Rode and MacQueen are also featured in a 28-minute documentary, MONSTERS AND MAYHEM: THE HORROR FILMS OF MICHAEL CURTIZ. A trailer and an 8-minute restoration featurette are also included.

Highly recommended for horror fans.

Thanks to the Warner Archive for providing a review copy of this Blu-ray. Warner Archive Blu-rays may be ordered from the Warner Archive Collection Amazon Store or any online retailers where Blu-rays are sold.

A Birthday Tribute to Gail Patrick

Gail Patrick was born June 20, 1911, in Birmingham, Alabama. Her birth name was Margaret Fitzpatrick.

On screen from 1932 to 1948, Patrick was an interesting actress who gave off a distinct air of intelligence; she was equally capable of playing frosty ice queens or warm mothers.

A woman of many talents and interests, Patrick was a graduate of Howard College and contemplated obtaining a law degree before entering the movie business. In the late '40s she left films for clothing design and for several years ran a children's clothing shop, Enchanted Cottage, in Beverly Hills.

She then moved on to a completely new career; billed under her married name as Gail Patrick Jackson, she was the executive producer of the highly successful TV series PERRY MASON, which ran from 1957 to 1966.

She's seen above in a 1936 Paramount Pictures publicity photo with William Hopper, who would play Paul Drake on PERRY MASON a couple of decades later.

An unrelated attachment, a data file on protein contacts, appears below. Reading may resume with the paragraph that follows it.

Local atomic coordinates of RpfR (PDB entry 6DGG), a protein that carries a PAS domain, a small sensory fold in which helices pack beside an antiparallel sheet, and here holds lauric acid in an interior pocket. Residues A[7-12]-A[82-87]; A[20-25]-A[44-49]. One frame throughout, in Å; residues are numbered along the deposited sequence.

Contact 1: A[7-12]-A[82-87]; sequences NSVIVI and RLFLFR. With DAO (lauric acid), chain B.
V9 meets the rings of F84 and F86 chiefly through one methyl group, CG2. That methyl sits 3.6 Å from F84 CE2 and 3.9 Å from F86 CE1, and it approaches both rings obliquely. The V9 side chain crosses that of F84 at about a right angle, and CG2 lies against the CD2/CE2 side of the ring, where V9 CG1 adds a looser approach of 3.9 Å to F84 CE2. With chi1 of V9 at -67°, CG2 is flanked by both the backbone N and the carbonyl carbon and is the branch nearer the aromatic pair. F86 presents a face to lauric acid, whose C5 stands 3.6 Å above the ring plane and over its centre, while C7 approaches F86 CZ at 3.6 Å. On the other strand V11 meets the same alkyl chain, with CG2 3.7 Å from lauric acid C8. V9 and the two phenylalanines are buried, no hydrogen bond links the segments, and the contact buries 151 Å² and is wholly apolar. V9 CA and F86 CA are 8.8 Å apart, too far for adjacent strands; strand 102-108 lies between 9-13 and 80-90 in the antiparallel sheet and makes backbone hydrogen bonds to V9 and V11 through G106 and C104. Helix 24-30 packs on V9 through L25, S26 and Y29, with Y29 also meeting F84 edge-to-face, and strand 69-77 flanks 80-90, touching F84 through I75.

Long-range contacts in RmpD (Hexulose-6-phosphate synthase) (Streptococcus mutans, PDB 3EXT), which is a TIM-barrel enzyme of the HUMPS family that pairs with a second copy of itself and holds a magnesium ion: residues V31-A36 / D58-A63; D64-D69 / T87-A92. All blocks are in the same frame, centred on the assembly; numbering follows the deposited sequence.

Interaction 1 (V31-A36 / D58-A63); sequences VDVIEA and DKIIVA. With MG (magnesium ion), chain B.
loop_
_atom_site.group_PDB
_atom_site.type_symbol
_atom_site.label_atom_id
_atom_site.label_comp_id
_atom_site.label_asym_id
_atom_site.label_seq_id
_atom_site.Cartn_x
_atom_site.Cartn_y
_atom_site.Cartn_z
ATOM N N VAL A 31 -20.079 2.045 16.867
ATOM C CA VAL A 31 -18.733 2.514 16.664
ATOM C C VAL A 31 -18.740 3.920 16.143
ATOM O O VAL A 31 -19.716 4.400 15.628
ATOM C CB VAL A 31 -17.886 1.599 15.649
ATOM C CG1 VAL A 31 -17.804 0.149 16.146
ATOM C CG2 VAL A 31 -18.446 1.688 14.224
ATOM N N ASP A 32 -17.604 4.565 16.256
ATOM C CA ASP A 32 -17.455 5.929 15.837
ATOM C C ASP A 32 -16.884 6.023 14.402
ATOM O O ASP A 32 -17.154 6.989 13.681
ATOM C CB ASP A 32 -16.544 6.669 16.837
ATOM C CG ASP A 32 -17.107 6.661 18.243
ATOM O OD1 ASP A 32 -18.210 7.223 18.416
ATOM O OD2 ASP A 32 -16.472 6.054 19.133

Patrick was the mother of four. She tragically lost a set of prematurely born twins in 1945, and her marriage to Arnold White ended the following year. In the 1950s Patrick and her husband Cornwell Jackson adopted a daughter and son.

Gail Patrick passed away in Los Angeles on July 6, 1980.  She was 69.

Reviews of Gail Patrick films: NO MORE LADIES (1935) (also here), TWO IN THE DARK (1936), STAGE DOOR (1937), WIVES UNDER SUSPICION (1938), MAD ABOUT MUSIC (1938), RENO (1939), GALLANT SONS (1940), THE DOCTOR TAKES A WIFE (1940), KATHLEEN (1941) (also here), WE WERE DANCING (1942), QUIET PLEASE - MURDER (1942), TWICE BLESSED (1945) (also here), THE INSIDE STORY (1947).

Notable Gail Patrick titles not yet reviewed here include MURDERS IN THE ZOO (1933), MY MAN GODFREY (1936), MY FAVORITE WIFE (1940), LOVE CRAZY (1941), TALES OF MANHATTAN (1942), and CLAUDIA AND DAVID (1946).